"The Innkeepers": A Simple Approach to Supernatural Terror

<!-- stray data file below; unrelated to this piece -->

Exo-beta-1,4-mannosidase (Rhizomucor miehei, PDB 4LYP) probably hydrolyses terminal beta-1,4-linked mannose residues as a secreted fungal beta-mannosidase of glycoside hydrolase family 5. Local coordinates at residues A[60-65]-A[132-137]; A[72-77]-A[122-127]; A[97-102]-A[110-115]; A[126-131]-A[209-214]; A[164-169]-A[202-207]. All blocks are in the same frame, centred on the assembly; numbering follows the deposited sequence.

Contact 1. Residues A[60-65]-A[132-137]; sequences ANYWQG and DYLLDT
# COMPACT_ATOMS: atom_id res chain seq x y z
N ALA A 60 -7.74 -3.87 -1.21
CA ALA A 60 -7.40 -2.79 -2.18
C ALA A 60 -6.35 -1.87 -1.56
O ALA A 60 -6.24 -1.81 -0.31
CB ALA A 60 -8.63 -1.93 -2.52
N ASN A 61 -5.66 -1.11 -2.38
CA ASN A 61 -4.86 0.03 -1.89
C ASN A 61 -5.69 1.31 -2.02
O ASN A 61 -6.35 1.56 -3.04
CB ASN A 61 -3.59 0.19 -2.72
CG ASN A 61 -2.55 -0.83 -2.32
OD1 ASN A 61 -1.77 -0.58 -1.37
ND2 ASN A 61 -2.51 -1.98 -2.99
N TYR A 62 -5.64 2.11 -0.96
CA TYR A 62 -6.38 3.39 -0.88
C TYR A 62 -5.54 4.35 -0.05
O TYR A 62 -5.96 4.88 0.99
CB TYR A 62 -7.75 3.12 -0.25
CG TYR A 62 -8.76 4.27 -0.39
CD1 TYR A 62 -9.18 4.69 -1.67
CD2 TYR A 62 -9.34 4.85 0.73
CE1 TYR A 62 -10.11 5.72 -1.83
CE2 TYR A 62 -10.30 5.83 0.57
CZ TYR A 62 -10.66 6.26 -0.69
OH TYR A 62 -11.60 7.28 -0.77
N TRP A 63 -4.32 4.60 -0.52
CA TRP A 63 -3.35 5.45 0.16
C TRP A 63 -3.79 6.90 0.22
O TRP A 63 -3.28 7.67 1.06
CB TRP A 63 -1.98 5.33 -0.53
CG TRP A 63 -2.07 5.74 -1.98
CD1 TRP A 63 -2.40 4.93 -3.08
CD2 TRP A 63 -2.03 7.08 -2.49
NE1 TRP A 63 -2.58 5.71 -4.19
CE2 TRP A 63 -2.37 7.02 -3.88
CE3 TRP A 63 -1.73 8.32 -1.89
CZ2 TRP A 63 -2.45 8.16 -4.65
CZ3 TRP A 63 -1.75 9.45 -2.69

Horror movies are lately given to gluttonous effects, but director Ti West (The House of the Devil) is a rare minimalist. His latest, The Innkeepers, takes place almost entirely on the premises of The Yankee Pedlar, a three-story turn-of-the-last-century hotel located on what might be the Main Street of any smallish, down-on-its-heels Northeastern city. It's the Pedlar's last weekend of operation, and the skeleton crew of Claire (Sara Paxton) and Luke (Pat Healy) is sleeping over, trading off shifts at the front desk. Since the hotel is nearly empty, however, Claire and Luke devote most of their attention not to the guests but to investigating supernatural goings-on in the hotel. With a mic cued to EVP frequencies, the pair tries to collect solid evidence of haunting-via-suicide-case Madeline O'Malley, whose ghost Luke claims he has seen wandering the halls. What follows is all about withholding, creating a blank canvas of non-events against which the slightest incident, like a piano key that pounds down by itself, takes on an undue significance and becomes something monumental. The Innkeepers is so loaded with false scares and cautious treading that when freshly spilled blood suddenly flashes onscreen, the shock is really alarming, a return to the scrambling, clambering fear of death that is at the center of these silly horror movies.

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